Inbound marketing gone wrong: 5 often-made mistakes
As a marketing method, inbound has been widely adopted in the majority of B2B companies. As opposed to traditional marketing techniques like ads and cold calls, inbound marketing approaches potential customers with a relevant storyline. Instead of being pushy or aggressively seeking out customers, inbound marketing aims to engage customers into their business, by being empathic and honest. But beware: some things can torpedo and sink your inbound marketing strategy before you know it.
The path to the successful implementation of inbound marketing can be bumpy and scattered with pitfalls. It can be tricky to engage your organisation in the new inbound vision and convince everyone to adapt the new methods and techniques that come with it. That’s why it shouldn’t be a surprise that there can be some serious hiccups along the way.
1. Don't write self-centric content
Blogging is one of the strongholds of a solid inbound marketing strategy. Many companies taking their first steps in inbound marketing, start writing at a frantic pace. However, it’s not essential to publish an article a week. It’s not about how much you communicate, it’s what you say that matters.
Even though articles headlining ‘We’ve won an industry award’ or ‘We’ve launched a fantastic new <product>’ can be great news for your company, they are far from inbound-savvy. Inbound marketing focuses on answering your potential customers’ needs and helping him face his challenges successfully. So make sure you write keyword-rich content, that pops up high in the search rankings of your prospects and adds real value.
2. Unclear targeting
Smart targeting is a crucial piece of the inbound marketing puzzle when you’re aiming at a specific audience. When you don’t have the right insights in your target group(s), you will probably produce content that seems relevant to the segment of your potential customers, but somehow doesn’t quite catch their attention. For instance: notice that you’re mainly getting response from marketing managers, when it was your intention to engage CEOs? It’s wise to make the necessary changes to your content, or finetune the segmentation of your database.
3. Inaccurate segmentation
Email still is a highly popular marketing tool. Judging by all the corporate mailboxes overflowing with marketing-related emails, that’s pretty obvious. To make your email stand out in your contacts’ mailboxes (and to stop them from clicking that dreaded unsubscribe button) it’s essential that what you send is 100% relevant to them. While a step-by-step tutorial may be interesting for an individual in the middle management, the CEO will probably ignore it. So be sure to determine which parameters you’ll be using, before you start segmenting your database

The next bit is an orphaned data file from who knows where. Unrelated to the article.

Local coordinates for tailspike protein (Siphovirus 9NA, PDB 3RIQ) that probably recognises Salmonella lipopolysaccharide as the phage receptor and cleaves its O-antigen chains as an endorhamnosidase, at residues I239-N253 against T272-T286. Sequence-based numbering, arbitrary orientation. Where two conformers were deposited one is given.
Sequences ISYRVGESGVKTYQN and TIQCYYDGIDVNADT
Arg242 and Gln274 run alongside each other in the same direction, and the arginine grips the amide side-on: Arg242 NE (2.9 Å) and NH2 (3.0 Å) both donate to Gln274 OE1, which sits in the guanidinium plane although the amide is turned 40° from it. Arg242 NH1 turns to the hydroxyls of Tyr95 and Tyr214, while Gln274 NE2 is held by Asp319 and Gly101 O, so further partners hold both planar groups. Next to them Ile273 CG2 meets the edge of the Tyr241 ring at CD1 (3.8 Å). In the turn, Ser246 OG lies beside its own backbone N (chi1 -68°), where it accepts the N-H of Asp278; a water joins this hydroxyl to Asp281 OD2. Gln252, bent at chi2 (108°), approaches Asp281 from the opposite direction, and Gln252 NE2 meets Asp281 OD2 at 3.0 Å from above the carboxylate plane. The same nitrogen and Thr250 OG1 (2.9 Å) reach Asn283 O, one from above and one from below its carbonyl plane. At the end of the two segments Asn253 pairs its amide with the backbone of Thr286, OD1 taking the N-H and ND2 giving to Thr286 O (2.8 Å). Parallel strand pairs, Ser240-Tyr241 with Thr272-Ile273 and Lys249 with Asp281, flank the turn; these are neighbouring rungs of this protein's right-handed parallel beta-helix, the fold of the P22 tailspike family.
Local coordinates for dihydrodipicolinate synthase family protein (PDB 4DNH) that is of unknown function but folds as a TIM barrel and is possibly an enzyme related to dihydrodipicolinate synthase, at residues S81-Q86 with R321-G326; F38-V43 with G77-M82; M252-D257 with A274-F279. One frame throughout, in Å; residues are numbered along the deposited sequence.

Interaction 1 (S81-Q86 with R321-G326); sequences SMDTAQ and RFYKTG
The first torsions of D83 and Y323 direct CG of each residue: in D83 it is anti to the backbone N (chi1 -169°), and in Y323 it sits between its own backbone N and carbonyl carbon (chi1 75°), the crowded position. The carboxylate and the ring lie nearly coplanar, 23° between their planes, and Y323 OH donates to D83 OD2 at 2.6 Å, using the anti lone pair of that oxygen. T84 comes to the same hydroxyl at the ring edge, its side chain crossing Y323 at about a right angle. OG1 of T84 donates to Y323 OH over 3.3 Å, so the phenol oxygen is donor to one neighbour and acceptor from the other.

4. Poor integration of sales and marketing
Inbound is often initiated by marketing professionals. Danger is that it’s often stuck at the marketing phase and fails to spread out to other departments. We’ve seen marketing teams generate plenty of qualified leads a month, without them being picked up by their colleagues in sales. To be successful in inbound marketing and get return on your investment, it’s essential that marketing and sales teams join forces. Agree on which leads have the highest potential (and priority) and set up a clear flow to follow up on them, preferably driven by an inbound methodology.
5. Lack of tracking or follow-up
Without an effective method of tracking, the performance of your inbound marketing efforts is bound to disappoint. So be sure to measure the rates of traffic, engagement and acquisition of every digital marketing campaign you execute. Set up regular reports that track all metrics. It’s the best way to continuously improve the performance and work out your most effective approach to conversion.
Most businesses can identify their long-term marketing goals using the SMART goal framework:
- Specific - A goal should be easy to understand, who is responsible and the desired outcome
- Measurable - Your goal should have concrete criteria for measuring progress
- Attainable - Your goal should be realistic and possible to reach
- Relevant - Your goal should matter to your business
- Timely - You should have an expected date to reach the goal.
When drawing out an inbound marketing plan, it’s essential to know about the possible pitfalls that could keep you from getting the results you’re aiming at. By defining those issues for your company, you can anticipate on them and deploy your inbound objectives into the different layers of the organisation.